Posted by: Ross Gardner | May 18, 2013

St Mark’s Day comes late this year

Indeed it did.  Well, not exactly.  The day set aside for the St Mark, the patron saint of Venice, came and went as usual on April 25th.  The swarms of large black midges that take the same name (owing to their appearance often coinciding closely with the same date) seem, nevertheless, to have occurred rather later than usual; another of the effects of a long winter perhaps.

A male St MArk's Fly (Bibion marci).  Copyright 2013 Ross Gardner.

A male St MArk’s Fly (Bibio marci). Copyright 2013 Ross Gardner.

Where it occurs the St Mark’s Fly is a hard species to miss.  I found them today filling the air above the vegetation and at times almost smothering the abundantly flowering Cow Parsley.  As larvae they live in the soil feeding on organic material and plant roots.  The airborne swarms are the males in search of mates, drifting lazily about with legs hanging distinctively beneath them.  Those with huge bulging eyes that seem to make up the entire head are the males.  The eyes of the female are considerably smaller.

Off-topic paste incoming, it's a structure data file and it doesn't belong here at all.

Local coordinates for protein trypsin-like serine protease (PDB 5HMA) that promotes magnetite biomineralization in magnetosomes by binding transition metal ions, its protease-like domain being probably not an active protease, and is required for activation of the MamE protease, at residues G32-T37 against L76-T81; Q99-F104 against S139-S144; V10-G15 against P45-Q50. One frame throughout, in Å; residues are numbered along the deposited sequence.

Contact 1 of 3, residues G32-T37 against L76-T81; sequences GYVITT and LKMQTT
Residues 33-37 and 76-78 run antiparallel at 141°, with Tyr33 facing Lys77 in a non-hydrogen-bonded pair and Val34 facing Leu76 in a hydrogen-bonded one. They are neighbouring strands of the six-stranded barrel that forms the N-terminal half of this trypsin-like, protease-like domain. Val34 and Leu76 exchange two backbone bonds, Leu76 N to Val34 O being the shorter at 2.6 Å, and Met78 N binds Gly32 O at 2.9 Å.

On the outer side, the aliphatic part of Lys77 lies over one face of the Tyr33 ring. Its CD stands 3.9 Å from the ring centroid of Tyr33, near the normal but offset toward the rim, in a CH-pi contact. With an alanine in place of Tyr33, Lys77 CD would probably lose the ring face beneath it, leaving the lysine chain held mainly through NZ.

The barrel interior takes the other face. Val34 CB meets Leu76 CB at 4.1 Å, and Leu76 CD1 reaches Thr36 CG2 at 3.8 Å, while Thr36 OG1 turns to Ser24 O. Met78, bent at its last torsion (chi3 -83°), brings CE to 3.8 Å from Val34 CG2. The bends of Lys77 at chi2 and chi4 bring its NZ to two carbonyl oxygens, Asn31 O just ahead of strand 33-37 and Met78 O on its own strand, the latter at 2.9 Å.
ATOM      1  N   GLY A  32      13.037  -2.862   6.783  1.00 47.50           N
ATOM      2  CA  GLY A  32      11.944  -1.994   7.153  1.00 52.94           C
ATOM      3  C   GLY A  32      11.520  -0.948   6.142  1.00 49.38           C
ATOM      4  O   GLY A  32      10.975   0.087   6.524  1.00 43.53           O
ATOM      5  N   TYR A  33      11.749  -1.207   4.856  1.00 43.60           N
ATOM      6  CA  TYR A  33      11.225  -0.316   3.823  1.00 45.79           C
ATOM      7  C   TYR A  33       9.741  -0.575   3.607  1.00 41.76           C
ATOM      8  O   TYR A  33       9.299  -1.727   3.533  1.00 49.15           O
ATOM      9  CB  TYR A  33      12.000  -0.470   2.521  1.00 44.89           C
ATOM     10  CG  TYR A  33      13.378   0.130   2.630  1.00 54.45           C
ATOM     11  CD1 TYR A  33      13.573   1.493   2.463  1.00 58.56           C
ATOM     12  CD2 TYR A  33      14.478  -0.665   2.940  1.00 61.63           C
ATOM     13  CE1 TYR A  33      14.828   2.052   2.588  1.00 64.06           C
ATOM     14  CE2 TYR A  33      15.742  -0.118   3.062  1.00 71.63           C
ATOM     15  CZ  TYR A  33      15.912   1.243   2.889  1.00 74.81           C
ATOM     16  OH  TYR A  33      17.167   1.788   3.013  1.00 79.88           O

St Mark's Fly in number.  Ross Gardner 2013.

St Mark’s Fly in number. Ross Gardner 2013.

On the subject of things arriving late this year, I couldn’t let the season pass without a shot of a particularly fine Essex bluebell wood taken last weekend.  To quote John Mills at the end of ‘Ice Cold in Alex’: “Worth waiting for.”

An Essex bluebell wood.  Ross Gardner 2013.

An Essex bluebell wood. Ross Gardner 2013.

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